Exercise 16.4.1: Using the Friedmann equation, convince yourself that if $$\rho = \rho_c$$, then $$k=0$$.

With this notation we can write

$H^2(a) = H_0^2\left(\Omega_\Lambda + \Omega_m a^{-3} + \Omega_K a^{-2}\right)$

where $$\Omega_K \equiv -k/(H_0^2)$$.

Answer

I have not produced a written solution for this yet.

Exercise 16.4.2: Show that this can be derived from the Friedmann equation and the fact that $$\rho_\Lambda \propto a^0$$ and $$\rho_m \propto a^{-3}$$.

Answer

I have not produced a written solution for this yet.

Exercise 16.4.3: Further, show that $$\Omega_\Lambda + \Omega_m + \Omega_K = 1$$.

Answer

I have not produced a written solution for this yet.

# Some Definitions of Astronomical Terms

Magnitudes are absurd but useful if you want to use data from astronomers.

Luminosity: The luminosity of an object, $$L$$, is its power output. Usually its total electromagnetic power output, sometimes referred to as bolometric luminosity. Typical units for luminosity are ergs/sec ($$10^7$$ erg = 1 Joule, 1 Watt = 1 Joule/sec) or solar luminosity, $$L_{\rm Sun}$$. The Sun, by definition has a luminosity of one solar luminosity and $$L_{\rm Sun} = 3.826 \times 10^{33}$$ erg/sec = more than $$10^{24}$$ 100 Watt light bulbs. (You can remember this if you remember it's about as luminous as 7 Avogadro's number of 100 Watt light bulbs).

Flux: The flux, $$F$$, from an object is not an intrinsic property of the object, but also depends on the distance to the object. It is the amount of energy passing through a unit area, per unit of time. For an isotropic emitter in a non-expanding, Euclidean three-dimensional space, $$F = L/(4 \pi d^2)$$ where $$d$$ is the distance between source and observer. This equation just follows from energy conservation; note that the total power flowing through a spherical shell of radius $$d$$ completely surrounding the emitter at its center is $$4 \pi d^2 \times F = L$$.

Luminosity Distance: The universe is expanding, and the spatial geometry is non-Euclidean to some degree. We define luminosity distance such that the Euclidean, non-expanding relationship between flux, luminosity, and distance is preserved if one simply swaps out distance for luminosity distance. That is,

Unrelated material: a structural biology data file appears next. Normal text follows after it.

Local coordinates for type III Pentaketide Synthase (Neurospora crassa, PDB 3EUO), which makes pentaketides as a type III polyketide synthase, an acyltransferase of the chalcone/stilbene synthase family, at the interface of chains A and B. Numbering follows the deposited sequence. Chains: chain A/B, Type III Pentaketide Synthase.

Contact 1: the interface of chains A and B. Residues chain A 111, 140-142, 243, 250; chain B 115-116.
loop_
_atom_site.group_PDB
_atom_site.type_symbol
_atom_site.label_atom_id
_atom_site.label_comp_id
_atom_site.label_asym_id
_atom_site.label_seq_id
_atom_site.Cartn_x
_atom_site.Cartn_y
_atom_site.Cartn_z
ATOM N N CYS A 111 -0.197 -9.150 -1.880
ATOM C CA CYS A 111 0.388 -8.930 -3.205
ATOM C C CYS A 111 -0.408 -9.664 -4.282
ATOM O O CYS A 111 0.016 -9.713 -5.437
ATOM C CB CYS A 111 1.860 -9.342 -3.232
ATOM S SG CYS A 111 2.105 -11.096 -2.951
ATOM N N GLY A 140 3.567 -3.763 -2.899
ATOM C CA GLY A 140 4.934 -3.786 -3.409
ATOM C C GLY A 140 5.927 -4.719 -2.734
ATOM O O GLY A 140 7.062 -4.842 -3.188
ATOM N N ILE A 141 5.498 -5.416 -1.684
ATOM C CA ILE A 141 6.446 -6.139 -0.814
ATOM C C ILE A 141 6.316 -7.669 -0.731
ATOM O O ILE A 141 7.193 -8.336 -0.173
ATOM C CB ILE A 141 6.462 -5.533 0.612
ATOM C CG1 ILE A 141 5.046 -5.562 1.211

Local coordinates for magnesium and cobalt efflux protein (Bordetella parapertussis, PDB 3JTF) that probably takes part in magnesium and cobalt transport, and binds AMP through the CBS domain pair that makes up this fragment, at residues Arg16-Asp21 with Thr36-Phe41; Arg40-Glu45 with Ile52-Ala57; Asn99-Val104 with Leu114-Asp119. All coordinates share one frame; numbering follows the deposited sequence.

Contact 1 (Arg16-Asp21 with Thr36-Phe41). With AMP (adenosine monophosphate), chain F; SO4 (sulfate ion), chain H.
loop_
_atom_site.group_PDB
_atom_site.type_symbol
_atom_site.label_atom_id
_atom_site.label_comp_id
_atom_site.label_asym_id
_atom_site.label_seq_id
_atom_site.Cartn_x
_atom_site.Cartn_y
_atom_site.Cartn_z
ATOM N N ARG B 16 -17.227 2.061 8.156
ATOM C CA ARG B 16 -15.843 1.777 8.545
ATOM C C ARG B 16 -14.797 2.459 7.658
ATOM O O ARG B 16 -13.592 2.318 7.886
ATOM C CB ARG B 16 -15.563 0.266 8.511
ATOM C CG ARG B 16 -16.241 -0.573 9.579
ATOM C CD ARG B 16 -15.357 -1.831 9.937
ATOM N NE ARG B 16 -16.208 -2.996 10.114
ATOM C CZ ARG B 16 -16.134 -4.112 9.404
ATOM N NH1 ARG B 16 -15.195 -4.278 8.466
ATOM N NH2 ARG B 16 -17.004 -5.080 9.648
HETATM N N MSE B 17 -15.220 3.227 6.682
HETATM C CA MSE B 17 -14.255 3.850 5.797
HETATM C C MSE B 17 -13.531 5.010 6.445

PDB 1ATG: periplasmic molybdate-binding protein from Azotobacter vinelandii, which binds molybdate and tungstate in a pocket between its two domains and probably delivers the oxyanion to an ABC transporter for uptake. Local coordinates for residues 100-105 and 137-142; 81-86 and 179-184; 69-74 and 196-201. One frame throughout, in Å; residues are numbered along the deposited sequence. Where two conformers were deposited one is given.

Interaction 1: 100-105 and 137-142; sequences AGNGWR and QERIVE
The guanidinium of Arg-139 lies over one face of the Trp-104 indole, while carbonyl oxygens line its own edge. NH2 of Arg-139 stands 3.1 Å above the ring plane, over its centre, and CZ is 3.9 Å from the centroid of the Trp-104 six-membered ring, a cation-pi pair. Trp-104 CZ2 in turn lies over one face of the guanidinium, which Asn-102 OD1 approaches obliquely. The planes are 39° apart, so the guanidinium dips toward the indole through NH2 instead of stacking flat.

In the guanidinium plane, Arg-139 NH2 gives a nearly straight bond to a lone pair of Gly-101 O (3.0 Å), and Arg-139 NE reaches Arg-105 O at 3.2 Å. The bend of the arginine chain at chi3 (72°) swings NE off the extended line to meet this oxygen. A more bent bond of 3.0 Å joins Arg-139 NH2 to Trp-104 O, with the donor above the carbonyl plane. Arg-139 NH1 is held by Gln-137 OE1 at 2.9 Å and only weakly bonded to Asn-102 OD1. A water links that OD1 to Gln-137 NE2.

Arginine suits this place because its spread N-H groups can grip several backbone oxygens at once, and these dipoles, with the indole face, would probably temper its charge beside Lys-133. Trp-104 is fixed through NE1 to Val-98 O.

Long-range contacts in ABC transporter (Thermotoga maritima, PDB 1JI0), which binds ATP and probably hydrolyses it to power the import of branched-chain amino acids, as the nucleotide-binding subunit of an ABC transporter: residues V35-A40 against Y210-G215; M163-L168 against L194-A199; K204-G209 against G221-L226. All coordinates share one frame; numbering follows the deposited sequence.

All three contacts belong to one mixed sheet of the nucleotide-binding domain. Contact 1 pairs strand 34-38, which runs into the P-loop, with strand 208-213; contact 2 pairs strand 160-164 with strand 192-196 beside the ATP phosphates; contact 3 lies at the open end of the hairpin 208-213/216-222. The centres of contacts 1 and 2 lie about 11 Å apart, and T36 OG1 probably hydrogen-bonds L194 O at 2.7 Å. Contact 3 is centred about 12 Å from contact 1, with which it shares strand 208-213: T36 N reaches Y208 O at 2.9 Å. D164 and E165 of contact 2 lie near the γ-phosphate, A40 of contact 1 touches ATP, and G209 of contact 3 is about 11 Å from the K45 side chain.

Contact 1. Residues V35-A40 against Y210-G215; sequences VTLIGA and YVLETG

$F = \frac{L}{4\pi d_L^2}.$

We showed previously that in an FRW universe $$d_L = d\times(1+z)$$ where $$d$$ is the coordinate distance to the object from us that we are observing in the current epoch.

Spectral Flux density: We usually do not measure the total flux from an object, but instead measure the flux in a manner that depends on how the flux is spread out in frequency. Thus a useful concept is the spectral flux density, $$S$$, that quantifies how much flux there is per unit frequency. The units of spectral flux density are erg/s/m$$^2$$/Hz. Where Hz is the unit of frequency called Hertz, equal to 1/s.

Apparent magnitude: Astronomers often use apparent magnitude, $$m$$, instead of flux. The apparent magnitude has a logarithmic dependence on flux; the reason for this is historical, and is fundamentally due to the logarithmic sensitivity of our eyes to flux. Not only is it logarithmic instead of linear, but brighter objects have smaller magnitudes. This is because the Greeks defined the brightest stars as stars of the first magnitude, and next brightest as stars of the 2nd magnitude, down to the stars we could just barely see at all, which are stars of the 6th magnitude. This ancient system, updated with precise definitions related to flux is still in use today (otherwise I would not bother telling you about it). One way of relating apparent magnitude to flux is the following:

$m = M_{\rm Sun} - 2.5 \log_{10}\left(\frac{F}{F_{\rm Sun 10}}\right)$

where $$M_{\rm Sun} = 4.76$$ is the absolute magnitude of the Sun (see next definition) and $$F_{\rm Sun 10}$$ is the flux we would get from the Sun if it were 10pc away. Since $$L_{\rm Sun} = 3.826 \times 10^{33}$$ erg/sec and 1pc = $$3.0856 \times 10^{18}$$ cm we get $$F_{\rm Sun 10} = 3.198 \times 10^{-7}$$ erg/cm$$^2$$/sec.

Note that because of the -2.5 factor in front of the $$\log_{10}$$, if the flux increases by a factor of 10, the apparent magnitude decreases by -2.5. Conversely, if the magnitude increases by 1, the flux decreases by a factor of $$10^{1/2.5} = 10^{0.4}$$.

Absolute Magnitude: The absolute magnitude of an object, denoted by $$M$$, is another way of expressing its luminosity. It is designed so that the apparent magnitude and absolute magnitude of an object are the same, for an object at 10pc. Therefore:

$M = M_{\rm Sun} - 2.5\log_{10}\left(\frac{L}{L_{\rm Sun}}\right).$

Distance Modulus: The distance modulus is defined as $$\mu \equiv m - M$$. Note that as a difference between apparent and absolute magnitudes, this is equal to a log of the ratio of flux and luminosity. By plugging in the definitions above of $$m$$ and $$M$$ one finds

$\mu = 5\log_{10}\left(\frac{d_L}{10 {\rm pc}}\right)= 5\log_{10}\left(\frac{d_L}{1 {\rm pc}}\right) - 5$